In my never-ending search for illumination of things nineteenth century-ish , today I visited Leeds’ Abbey House museum. It was a pleasant, interesting experience, and the museum displays, which are of the reconstructed “Victorian street” variety, are good.

But my overwhelming impression was one of gloom. The exhibits are surrounded by a gloom that is so dense as to be sepulchral! At the same time one is not allowed to use flash, essentially ruling out hand-held photography. This is explained as necessary because of “conservation” requirements.

The Victorian period was as dull or bright as any other. Of course, at night, and without modern electrical lighting, streets and interiors were less well lit than we are accustomed to, but during the day, unless light was deliberately restricted, rooms would have been as bright as today. Sadly, the schoolchildren with whom I shared the museum (and perhaps most visitors) will come away from this museum believing that VIctorian times were universally dark, miserable and dingy.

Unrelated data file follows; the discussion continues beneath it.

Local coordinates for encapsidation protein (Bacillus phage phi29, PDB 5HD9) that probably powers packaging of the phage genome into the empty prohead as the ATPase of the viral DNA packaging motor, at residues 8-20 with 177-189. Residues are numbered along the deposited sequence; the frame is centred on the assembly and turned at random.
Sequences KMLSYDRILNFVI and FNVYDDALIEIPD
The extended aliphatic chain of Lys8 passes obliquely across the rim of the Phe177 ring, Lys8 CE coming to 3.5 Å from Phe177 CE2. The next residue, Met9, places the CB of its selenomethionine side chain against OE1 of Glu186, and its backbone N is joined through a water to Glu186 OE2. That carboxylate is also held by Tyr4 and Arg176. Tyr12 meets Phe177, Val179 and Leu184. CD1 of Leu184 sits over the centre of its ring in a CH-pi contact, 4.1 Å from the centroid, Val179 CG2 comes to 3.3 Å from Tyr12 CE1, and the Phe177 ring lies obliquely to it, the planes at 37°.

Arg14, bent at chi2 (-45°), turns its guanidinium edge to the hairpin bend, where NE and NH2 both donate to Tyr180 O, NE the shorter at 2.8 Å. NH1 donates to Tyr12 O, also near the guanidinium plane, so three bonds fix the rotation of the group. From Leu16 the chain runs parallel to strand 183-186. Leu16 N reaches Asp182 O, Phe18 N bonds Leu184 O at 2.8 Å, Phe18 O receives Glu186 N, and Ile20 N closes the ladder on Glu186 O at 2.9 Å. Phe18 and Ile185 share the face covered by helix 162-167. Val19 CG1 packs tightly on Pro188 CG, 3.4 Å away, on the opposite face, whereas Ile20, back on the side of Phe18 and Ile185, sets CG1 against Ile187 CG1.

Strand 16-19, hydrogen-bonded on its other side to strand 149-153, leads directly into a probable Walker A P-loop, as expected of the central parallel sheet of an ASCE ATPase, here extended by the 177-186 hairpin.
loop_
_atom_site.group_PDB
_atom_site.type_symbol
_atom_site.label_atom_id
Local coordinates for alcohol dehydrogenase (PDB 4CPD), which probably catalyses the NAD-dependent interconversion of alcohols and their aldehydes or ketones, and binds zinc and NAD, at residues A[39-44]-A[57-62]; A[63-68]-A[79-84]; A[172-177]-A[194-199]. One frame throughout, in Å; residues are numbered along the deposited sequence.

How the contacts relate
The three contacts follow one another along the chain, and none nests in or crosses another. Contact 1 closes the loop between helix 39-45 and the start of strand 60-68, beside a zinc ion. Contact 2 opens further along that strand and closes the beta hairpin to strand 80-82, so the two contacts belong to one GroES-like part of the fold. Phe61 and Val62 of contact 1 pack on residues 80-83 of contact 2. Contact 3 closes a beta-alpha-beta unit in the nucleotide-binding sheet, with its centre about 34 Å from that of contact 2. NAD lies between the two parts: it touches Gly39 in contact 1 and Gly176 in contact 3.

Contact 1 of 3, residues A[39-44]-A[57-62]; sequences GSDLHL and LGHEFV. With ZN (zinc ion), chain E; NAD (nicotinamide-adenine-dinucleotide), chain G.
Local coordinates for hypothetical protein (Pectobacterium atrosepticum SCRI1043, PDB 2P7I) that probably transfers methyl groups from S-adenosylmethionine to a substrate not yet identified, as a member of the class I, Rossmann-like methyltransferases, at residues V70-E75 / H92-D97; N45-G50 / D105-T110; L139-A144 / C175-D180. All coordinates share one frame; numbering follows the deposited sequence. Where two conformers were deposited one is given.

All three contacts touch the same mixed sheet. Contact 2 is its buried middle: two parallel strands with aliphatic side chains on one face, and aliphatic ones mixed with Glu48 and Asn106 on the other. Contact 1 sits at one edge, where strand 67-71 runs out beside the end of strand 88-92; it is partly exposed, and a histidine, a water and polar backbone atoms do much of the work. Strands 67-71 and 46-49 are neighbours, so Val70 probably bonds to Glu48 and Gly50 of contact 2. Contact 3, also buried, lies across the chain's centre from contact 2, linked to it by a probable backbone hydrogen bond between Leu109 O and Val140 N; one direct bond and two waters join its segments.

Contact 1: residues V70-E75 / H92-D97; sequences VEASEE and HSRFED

And would flash photography damage the objects on show? The general consensus is no. It would require millions of strong UV flashes at close range to damage sensitive museum exhibits such as watercolour paintings. Small camera and phone flashguns are not going to do any damage, The Abbey House museum is visited by mere scores of people on a winter’s day, only a few of whom will use flash. The flash photography issue is apparently a self-perpetuating curatorial myth!

Of course, flashguns popping everywhere can annoy and disturb other visitors. Every photographer should take care not to lessen the enjoyment of others. However if the ambient lighting was increased, then it wouldn’t be necessary to use flash anyway. Perhaps over many decades this light might damage the pigments in objects, but these are not one-off national-treasure artworks. They are mass-produced “everyday” objects often created to brighten people’s lives, not hide in some ill-lit, shadowy corner. Surely we deserve to see these objects as they were meant to be enjoyed?